A temple (from the Latin 'templum') is a structure usually built for the purpose of, and always dedicated to, religious or spiritual activities including prayer, meditation, sacrifice and worship. The templum was a sacred precinct defined by a priest (or augur) as the dwelling place of a god or gods and the structure built there was created to honor... [continue reading]
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published on 01 March 2013
The Portara of Naxos. The doorway leading from the prodromos to the cella of the 6th century BCE temple of Apollo. The doorway is 6m high and 3.5 m wide. The temple itself, as indicated by its surviving foundations, measured some 59 by 28 metres.
published on 19 June 2013
A diagram illustrating the pronaos of a temple - the space between the outer columns and entrance of a Classical temple.
Ramesses II (alternative spellings: Ramses, Rameses and known to the Egyptians as Userma’atre’setepenre, which means 'Keeper of Harmony and Balance, Strong in Right, Elect of Ra’, known also as Ozymandias and as Ramesses the Great) was the third pharaoh of the 19th Dynasty. Ramesses lived to be 96 years old, had over 200 wives... [continue reading]
Religion (from the Latin Religio, meaning 'restraint’, or Relegere, according to Cicero, meaning 'to repeat, to read again’, or, most likely, Religionem, to show respect for what is sacred) is an organized system of beliefs and practices revolving around, or leading to, a transcendent spiritual experience. There is no culture recorded... [continue reading]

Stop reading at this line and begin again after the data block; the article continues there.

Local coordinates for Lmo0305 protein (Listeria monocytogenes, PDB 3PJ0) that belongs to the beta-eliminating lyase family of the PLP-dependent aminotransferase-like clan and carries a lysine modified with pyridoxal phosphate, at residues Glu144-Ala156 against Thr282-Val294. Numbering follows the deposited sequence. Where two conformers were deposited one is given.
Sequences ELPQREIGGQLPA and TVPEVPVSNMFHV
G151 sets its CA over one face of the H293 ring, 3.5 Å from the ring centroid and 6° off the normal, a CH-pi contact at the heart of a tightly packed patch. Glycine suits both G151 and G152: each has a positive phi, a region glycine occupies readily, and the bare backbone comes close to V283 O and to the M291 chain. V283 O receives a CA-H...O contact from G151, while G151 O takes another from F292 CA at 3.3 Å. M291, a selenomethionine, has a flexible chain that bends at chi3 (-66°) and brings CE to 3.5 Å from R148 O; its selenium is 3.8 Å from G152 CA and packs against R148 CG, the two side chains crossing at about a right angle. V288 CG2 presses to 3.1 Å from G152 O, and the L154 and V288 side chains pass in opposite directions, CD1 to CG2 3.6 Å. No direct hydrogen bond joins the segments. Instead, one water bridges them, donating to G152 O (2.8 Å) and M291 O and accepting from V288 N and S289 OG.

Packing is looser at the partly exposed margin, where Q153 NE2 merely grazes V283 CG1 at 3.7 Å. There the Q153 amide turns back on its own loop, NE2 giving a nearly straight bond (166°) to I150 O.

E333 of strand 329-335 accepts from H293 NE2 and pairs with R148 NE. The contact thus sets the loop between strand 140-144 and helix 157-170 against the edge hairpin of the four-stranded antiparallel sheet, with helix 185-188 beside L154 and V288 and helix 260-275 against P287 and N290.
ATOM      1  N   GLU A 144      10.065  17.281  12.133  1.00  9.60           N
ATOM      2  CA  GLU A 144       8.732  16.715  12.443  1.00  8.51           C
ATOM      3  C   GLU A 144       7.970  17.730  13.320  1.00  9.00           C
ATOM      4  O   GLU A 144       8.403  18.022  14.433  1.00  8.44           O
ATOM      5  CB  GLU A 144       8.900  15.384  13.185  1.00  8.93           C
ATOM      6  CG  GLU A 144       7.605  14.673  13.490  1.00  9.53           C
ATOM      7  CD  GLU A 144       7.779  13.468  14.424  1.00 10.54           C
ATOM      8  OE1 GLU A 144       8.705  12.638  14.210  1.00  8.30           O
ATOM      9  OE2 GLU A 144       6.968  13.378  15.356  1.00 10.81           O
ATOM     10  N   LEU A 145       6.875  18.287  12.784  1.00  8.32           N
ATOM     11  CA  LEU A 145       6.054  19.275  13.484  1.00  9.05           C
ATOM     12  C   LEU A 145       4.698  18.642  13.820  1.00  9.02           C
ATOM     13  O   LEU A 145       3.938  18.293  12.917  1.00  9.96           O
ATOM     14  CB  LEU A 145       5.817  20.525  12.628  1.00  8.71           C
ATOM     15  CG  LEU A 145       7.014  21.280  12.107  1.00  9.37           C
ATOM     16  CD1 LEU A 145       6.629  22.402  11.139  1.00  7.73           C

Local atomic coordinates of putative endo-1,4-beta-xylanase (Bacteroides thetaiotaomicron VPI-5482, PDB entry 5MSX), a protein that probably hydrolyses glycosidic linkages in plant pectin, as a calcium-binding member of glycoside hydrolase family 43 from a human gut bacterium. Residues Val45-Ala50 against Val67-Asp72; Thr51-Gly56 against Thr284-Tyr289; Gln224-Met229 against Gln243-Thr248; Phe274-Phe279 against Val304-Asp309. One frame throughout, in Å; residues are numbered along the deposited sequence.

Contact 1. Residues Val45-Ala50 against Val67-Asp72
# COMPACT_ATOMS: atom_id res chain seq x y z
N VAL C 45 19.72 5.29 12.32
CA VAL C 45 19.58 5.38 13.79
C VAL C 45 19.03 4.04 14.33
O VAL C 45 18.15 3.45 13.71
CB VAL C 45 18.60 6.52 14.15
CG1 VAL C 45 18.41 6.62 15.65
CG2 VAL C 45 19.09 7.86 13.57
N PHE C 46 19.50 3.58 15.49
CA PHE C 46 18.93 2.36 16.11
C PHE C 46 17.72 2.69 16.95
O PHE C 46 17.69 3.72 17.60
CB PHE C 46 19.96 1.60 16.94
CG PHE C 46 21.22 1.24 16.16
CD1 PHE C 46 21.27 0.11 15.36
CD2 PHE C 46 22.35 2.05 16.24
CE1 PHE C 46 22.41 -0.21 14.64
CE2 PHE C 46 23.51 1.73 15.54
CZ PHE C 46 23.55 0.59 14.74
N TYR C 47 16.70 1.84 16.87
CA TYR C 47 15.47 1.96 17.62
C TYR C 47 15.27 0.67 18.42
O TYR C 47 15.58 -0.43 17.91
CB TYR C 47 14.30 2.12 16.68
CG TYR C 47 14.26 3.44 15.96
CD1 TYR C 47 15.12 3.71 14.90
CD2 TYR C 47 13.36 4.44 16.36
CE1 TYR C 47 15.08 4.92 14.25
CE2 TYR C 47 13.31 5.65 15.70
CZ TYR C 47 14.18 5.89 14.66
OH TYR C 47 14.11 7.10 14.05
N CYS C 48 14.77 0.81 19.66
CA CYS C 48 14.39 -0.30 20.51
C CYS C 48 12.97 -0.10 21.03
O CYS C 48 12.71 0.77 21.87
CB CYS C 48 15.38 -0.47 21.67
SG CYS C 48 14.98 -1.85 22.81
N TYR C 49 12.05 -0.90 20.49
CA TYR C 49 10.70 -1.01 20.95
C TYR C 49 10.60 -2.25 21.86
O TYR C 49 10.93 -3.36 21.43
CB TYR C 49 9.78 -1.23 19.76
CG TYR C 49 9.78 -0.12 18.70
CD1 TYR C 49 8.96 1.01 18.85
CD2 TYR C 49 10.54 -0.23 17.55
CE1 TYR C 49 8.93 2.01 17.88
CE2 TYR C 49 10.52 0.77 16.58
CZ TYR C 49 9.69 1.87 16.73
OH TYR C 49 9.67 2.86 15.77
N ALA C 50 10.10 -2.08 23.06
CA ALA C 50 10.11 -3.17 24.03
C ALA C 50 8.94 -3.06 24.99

The Roman Temple of Évora, also referred to as the Templo de Diana (albeit wrongly) is an ancient temple in the Portuguese city of Évora. The temple is believed to have been constructed around the first century CE, in homage to Augustus who was venerated as a god during and after his rule.
The Roman temple (Maison Carré) of Nimes, France, built 19-16 BCE.
Scotland is a country which, today, comprises the northern part of Great Britain and includes the islands known as the Hebrides and the Orkneys. The name derives from the Roman word `Scotti’ which designated an Irish tribe who invaded the region and established the kingdom of Dal Riata. A claim has also been made, however, that the land is named after... [continue reading]
Shabti dolls (also known as `shawbti’ and `ushabti’) were funerary figures in ancient Egypt who accompanied the deceased to the after-life. Their name is derived from the Egyptian `swb’ for stick but also corresponds to the word for `answer’ (`wSb’) and so the Shabtis were known as `The Answerers’. The figures, shaped... [continue reading]
published on 26 April 2012
Temple of Apollo, Ancient Corinth, Greece, with the Acrocorinth in the background.